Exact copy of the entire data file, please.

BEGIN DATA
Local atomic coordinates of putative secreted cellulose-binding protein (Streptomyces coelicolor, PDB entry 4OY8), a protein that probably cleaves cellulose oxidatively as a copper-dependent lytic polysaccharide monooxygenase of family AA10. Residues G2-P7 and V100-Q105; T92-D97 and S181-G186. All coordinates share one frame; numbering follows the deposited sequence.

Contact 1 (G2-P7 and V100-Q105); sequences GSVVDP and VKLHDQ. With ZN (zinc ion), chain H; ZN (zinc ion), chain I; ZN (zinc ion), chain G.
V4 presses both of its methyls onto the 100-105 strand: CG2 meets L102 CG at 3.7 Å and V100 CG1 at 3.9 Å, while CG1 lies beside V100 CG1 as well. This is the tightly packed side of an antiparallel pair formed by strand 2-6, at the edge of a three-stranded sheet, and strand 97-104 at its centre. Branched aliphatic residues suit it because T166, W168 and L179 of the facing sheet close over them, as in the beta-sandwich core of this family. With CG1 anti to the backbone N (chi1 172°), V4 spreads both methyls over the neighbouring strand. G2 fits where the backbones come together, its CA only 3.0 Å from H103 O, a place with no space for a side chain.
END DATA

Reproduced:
Local atomic coordinates of putative secreted cellulose-binding protein (Streptomyces coelicolor, PDB entry 4OY8), a protein that probably cleaves cellulose oxidatively as a copper-dependent lytic polysaccharide monooxygenase of family AA10. Residues G2-P7 and V100-Q105; T92-D97 and S181-G186. All coordinates share one frame; numbering follows the deposited sequence.

Contact 1 (G2-P7 and V100-Q105); sequences GSVVDP and VKLHDQ. With ZN (zinc ion), chain H; ZN (zinc ion), chain I; ZN (zinc ion), chain G.
V4 presses both of its methyls onto the 100-105 strand: CG2 meets L102 CG at 3.7 Å and V100 CG1 at 3.9 Å, while CG1 lies beside V100 CG1 as well. This is the tightly packed side of an antiparallel pair formed by strand 2-6, at the edge of a three-stranded sheet, and strand 97-104 at its centre. Branched aliphatic residues suit it because T166, W168 and L179 of the facing sheet close over them, as in the beta-sandwich core of this family. With CG1 anti to the backbone N (chi1 172°), V4 spreads both methyls over the neighbouring strand. G2 fits where the backbones come together, its CA only 3.0 Å from H103 O, a place with no space for a side chain.